- The Washington Times - Friday, September 20, 2002

The recent attempt by Islamic radicals to kill Hamid Karzai, the president of Afghanistan raises the specter of another possible assassination attempt with enormous geopolitical implications for the United States: namely, that of Pakistan's President Pervez Musharraf.

Unfortunately, years of corruption and plundering by Pakistan's elite would undoubtedly leave a power vacuum were Gen. Musharraf to leave the stage for whatever reason. This power vacuum would most likely be filled by either a partnership between the Pakistani army and the influential Inter-Services Intelligence (ISI) or a radical Islamic party such as Jamaat-e-Islami. Both have longstanding religious and personal ties to many of the leaders of the Taliban and al Qaeda and both espouse an agenda that includes a virulent anti-Americanism a la Osama bin Laden. In short, the absence of Mr. Musharraf would lead to the establishment of a government supportive of a far more radical Islamic agenda targeting the United States and its allies in the region.

The scenario outlined above should be a wake-up call to Washington that the United States may wish to consider a new doctrine incorporating the possibility of a nuclear-armed fundamentalist government in Pakistan. Should Islamic fundamentalists take over Pakistan, at least 24 warheads capable of delivery by intermediate-range missiles or aircraft will fall into their hands and, by extension, possibly into the hands of their sympathizers across the world, including those here in the United States. For the record, one of those warheads (12 kilotons) detonated in the Washington metropolitan area would result in thousands of deaths across the initial blast zone, with another few thousand people exposed to high levels of radiation outside of that zone.

Development of this new doctrine would put forth for consideration a much closer alliance between the United States and India. Were the two countries to forge stronger strategic, economic, political and technological ties, they could work in concert to stabilize an extremely combustible region. It is in America's national security interest that we approach U.S.-India relations beyond the old Cold War paradigm of balancing India's power by supporting Pakistan. It is imperative that the United States engages India on a whole range of issues, from combating global terrorism to developing civil societies where the rule of law, not religious fanatics, determine the nature of governments. Washington and New Delhi could begin their new partnership by addressing the most pressing strategic interest shared by both countries. It is imperative that the radical Islamic elements in Islamabad are not able to transfer Pakistan's nuclear know-how to terrorist states like Iran and Iraq or terror groups like al Qaeda or Islamic Jihad.

Few people realize that immediately after September 11, cooperation between the United States and India contributed to the arrest of hundreds of terrorists around the world. According to the State Department, the United States and India have moved in unison to strangle the financial assets of terrorists. This cooperation in fighting global terrorism can expand if Congress considers providing more funding to the U.S.-India Joint Working Group on Counter-Terrorism. This will allow both sides to continue to expand and deepen joint efforts at intelligence-sharing, tracking terrorism funding, money-laundering, and border security, especially along the Pakistan-India frontier.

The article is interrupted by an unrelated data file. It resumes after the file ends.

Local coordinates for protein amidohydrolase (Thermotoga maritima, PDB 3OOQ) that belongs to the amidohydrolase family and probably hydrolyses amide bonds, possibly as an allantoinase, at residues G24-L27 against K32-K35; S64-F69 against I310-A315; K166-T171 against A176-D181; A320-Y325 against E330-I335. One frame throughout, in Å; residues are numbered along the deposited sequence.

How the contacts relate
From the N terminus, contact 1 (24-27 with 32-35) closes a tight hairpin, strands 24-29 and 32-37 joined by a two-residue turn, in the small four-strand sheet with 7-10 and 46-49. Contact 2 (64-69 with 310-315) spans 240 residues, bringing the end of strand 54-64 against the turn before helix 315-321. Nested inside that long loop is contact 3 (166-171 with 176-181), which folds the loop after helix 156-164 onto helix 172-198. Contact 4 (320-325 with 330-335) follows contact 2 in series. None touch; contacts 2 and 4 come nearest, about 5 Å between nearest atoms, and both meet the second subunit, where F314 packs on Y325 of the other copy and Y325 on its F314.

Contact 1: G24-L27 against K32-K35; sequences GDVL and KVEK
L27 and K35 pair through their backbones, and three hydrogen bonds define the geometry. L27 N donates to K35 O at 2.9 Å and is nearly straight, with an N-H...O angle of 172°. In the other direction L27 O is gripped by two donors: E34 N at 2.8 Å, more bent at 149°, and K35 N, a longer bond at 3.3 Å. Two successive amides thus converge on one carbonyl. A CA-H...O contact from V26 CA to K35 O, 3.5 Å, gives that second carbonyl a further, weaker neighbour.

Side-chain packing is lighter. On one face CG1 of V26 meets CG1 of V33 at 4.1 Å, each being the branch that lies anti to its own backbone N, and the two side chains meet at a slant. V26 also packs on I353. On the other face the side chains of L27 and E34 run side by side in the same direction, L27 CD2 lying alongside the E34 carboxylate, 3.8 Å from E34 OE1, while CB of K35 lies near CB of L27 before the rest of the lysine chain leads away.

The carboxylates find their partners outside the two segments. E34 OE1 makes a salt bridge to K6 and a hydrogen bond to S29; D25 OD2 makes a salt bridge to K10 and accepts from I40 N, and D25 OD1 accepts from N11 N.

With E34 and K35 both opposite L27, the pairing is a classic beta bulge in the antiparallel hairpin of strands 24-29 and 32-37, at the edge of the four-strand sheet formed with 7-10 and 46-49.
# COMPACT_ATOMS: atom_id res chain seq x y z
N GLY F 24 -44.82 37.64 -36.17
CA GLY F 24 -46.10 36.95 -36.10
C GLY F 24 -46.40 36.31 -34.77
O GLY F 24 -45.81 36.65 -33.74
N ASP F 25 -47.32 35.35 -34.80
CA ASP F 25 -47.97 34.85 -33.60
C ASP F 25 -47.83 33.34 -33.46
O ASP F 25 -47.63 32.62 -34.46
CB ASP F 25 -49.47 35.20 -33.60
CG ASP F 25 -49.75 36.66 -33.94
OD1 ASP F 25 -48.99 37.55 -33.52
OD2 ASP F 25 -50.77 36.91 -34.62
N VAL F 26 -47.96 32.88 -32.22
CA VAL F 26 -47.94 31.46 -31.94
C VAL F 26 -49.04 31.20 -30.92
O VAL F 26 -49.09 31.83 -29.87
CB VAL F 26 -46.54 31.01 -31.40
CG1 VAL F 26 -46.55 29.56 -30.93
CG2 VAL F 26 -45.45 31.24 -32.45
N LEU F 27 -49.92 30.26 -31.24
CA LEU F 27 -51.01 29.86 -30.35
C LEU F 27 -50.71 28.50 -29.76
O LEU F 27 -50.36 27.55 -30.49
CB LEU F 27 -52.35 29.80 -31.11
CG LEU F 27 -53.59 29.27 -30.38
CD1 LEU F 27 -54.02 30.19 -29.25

The most significant step that the United States can take in cementing this long-term strategic partnership with India is to push for India's inclusion as a permanent member of the U.N. Security Council. As one of the world's largest democracies, India certainly deserves a seat at the table. India had hoped that its newly achieved nuclear power status would bring recognition of its importance on the world stage. While it is true that India has historically sided with the United States less than 22 percent of the time in votes in the U.N. General Assembly, the earth-shattering events of September 11 require bold new initiatives. Detractors will argue that this means rewarding India for becoming a nuclear power, thus undermining a long-standing U.S. position against proliferation of nuclear weapons. But, as we commemorate the one-year anniversary of September 11, the one sentiment everyone agrees with is that the terrorist attacks changed America forever. We must re-evaluate those partnerships we took for granted and give a second look at those previously overlooked countries that responded without hesitation to President Bush's call to stand with America in eradicating terrorism. India has proved during the past year to be such a friend. Friends like India deserve America's reappraisal of its strategic alliances in Southeast Asia.

S. Rob Sobhani is an adjunct professor at Georgetown University and president of Caspian Energy Consulting.

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